Alfredo Cruz, one of two Co-managers of Coyote Radio and Advertising, explains the importance of local bands and the Coyote Radio.
Cruz has been in management for 10 years with audio production and on-air hosting. Due to studying broadcasting at the University of Texas in Austin he was able to gain some insight into the radio and audio industry. He believes that all of this experience has prepared him for Coyote Radio since radio production has been something he has grown to do and love.
Cruz has had experience with radio stations. He serves as the general manager of NPR and PBS an affiliate of KVCR on channel 24 and 91.9 FM. Additionally, he was president and CEO at a jazz station in Denver, Colorado known as KUVO. Eventually, he worked as a station manager in San Antonio at Texas Trinity University known as KRTU FM.
As a child who was fascinated with radio, Cruz was always curious about how it worked. By dedicating a large portion of his life to the industry he was able to finally learn that “it was a calling, a lifelong passion.” Cruz believes if one is happy and loves what they do, they will be a better person.
Q: How did the station come up with the idea of including local bands?
A: Well that was a concept that was identified way before I got here. But from my understanding and my conversations with the folks who were here before, they were trying to come up with a programming format that was unique. What are we going to do with this station? Are you going to do pop music? Are you going to do news and information or regional music? Latin music? All of the formats are basically done by other people. Other stations have perfected their formats and you know it’s going to be hard to compete or make a name replicating another format. So, Lacey Kendall who is responsible for establishing Coyote Radio over the last 15 years and build it up, along with a couple of other folks, decided to say ‘Why don’t we just do local music? There’s a lot of great musicians here in the Inland Empire, and not many stations focus on local music’.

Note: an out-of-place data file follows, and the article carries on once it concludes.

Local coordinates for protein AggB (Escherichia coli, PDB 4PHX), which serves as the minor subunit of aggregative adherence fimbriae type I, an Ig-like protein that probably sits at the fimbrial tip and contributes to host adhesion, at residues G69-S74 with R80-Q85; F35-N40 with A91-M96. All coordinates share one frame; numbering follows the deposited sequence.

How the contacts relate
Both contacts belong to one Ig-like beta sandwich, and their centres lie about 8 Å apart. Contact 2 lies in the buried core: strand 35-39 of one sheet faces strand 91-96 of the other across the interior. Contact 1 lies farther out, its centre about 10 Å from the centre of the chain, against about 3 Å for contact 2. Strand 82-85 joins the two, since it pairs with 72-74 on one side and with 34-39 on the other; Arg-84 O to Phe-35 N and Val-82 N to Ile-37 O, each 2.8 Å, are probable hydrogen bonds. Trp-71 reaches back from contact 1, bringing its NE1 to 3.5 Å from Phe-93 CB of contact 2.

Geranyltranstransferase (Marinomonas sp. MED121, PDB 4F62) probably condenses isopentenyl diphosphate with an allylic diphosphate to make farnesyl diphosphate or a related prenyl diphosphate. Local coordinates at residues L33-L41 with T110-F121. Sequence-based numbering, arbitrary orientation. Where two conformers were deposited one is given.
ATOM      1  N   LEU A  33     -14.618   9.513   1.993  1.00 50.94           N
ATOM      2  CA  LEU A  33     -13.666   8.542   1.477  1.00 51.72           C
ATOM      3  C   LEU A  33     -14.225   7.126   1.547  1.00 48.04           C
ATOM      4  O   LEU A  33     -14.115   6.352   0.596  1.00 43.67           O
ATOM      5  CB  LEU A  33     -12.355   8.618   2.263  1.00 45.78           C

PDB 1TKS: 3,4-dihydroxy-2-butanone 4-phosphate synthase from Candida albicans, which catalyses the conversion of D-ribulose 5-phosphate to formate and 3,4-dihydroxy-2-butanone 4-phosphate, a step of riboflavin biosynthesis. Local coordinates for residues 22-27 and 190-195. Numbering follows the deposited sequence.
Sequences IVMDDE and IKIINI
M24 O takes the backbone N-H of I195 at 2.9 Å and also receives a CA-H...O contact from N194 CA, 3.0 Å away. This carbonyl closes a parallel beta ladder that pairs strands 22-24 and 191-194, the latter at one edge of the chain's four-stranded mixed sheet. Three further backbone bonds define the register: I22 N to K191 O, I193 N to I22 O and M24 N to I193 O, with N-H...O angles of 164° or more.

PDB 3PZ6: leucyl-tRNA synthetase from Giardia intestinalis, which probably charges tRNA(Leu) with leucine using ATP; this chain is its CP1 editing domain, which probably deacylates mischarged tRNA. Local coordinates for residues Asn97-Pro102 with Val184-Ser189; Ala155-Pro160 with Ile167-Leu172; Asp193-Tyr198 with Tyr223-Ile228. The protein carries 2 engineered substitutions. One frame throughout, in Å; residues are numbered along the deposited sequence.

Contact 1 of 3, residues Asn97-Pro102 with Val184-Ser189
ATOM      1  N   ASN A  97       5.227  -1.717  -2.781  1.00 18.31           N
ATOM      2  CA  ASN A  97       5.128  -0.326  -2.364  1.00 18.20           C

Q: Do local bands ever try to contact Coyote Radio to be on the air?
A: Yes, and we want more of them to contact us. We’re actively always soliciting new music and getting the word out. If you’re a local band and you have recordings send it to us because we want to help, we want to feature, we want to highlight you. Local bands do reach out to us and we reach out to them as well. We want more of that. We’re looking to get more bands interacting with us.
Q: Why is it important to start locally, whether that is from a band perspective or a radio stations perspective?
A: I don’t know that you have any other options. If you’re starting something up, you start garage bands in your garage with your friends. You start radio stations at the ground level in communities whether that’s a low power frequency station or a pirate station or a fully licensed station. They’re all licensed to communities. That’s what radio has to contribute, the connection to the local community. You can be a national station and program national stuff, but your support and your lively hood is going to come from your community. That’s very similar to the way bands operate, you start playing around, people get to know you, the word gets out, you get more gigs. The incubation is always happening at the local level.
Q: What are some of the important roles here at Coyote Radio?
A: Coyote Radio is a learning laboratory for students here at Cal State and so we try to run this unit like a professional radio station. With that said, at a station you always have certain fields, and departments. You have promotions, you have the music department, you have production, you have social media and you have on-air teams. Those are the core of any radio station and we try to replicate it and run this just like a station. Students come in and work on the different teams. We have managers for each one of the units who help train the students and keep the station running on a day to day basis.
Q: Do you believe the radio station helps local bands gain exposure?
A: Yes, I think so. I would hope so. We’re always looking to grow our audience to raise the profile of the station so that more people are listening and more people are exposed to what we do. Hopefully, that connects to raising the awareness of the individual bands as well.
Q: Do you believe by having these local bands on the station, it allows the station to gain exposure?
A: Yes, it goes both ways because the musicians will know that we’re playing their music. They’re going to tell their friends and their audiences and their families. So they’re going to help spread the word as well about Coyote Radio, “Hey check us out, we’re on Coyote Radio.”